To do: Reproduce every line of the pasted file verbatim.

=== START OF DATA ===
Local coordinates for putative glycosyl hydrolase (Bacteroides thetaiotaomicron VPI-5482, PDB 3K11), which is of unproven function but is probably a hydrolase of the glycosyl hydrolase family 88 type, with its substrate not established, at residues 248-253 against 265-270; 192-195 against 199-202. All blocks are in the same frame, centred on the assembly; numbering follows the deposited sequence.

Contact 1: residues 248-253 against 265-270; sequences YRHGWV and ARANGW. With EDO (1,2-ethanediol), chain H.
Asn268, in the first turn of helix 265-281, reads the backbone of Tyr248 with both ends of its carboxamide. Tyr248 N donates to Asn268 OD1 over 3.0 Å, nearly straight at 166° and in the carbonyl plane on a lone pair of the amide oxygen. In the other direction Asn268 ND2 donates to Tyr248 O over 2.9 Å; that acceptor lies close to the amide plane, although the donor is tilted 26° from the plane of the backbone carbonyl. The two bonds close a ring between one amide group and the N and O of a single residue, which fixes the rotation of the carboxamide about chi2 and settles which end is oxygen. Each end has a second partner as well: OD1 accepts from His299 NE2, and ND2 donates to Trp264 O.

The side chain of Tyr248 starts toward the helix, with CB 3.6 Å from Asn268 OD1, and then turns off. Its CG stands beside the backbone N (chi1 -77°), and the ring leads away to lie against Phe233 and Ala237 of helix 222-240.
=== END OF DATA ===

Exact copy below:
Local coordinates for putative glycosyl hydrolase (Bacteroides thetaiotaomicron VPI-5482, PDB 3K11), which is of unproven function but is probably a hydrolase of the glycosyl hydrolase family 88 type, with its substrate not established, at residues 248-253 against 265-270; 192-195 against 199-202. All blocks are in the same frame, centred on the assembly; numbering follows the deposited sequence.

Contact 1: residues 248-253 against 265-270; sequences YRHGWV and ARANGW. With EDO (1,2-ethanediol), chain H.
Asn268, in the first turn of helix 265-281, reads the backbone of Tyr248 with both ends of its carboxamide. Tyr248 N donates to Asn268 OD1 over 3.0 Å, nearly straight at 166° and in the carbonyl plane on a lone pair of the amide oxygen. In the other direction Asn268 ND2 donates to Tyr248 O over 2.9 Å; that acceptor lies close to the amide plane, although the donor is tilted 26° from the plane of the backbone carbonyl. The two bonds close a ring between one amide group and the N and O of a single residue, which fixes the rotation of the carboxamide about chi2 and settles which end is oxygen. Each end has a second partner as well: OD1 accepts from His299 NE2, and ND2 donates to Trp264 O.

The side chain of Tyr248 starts toward the helix, with CB 3.6 Å from Asn268 OD1, and then turns off. Its CG stands beside the backbone N (chi1 -77°), and the ring leads away to lie against Phe233 and Ala237 of helix 222-240.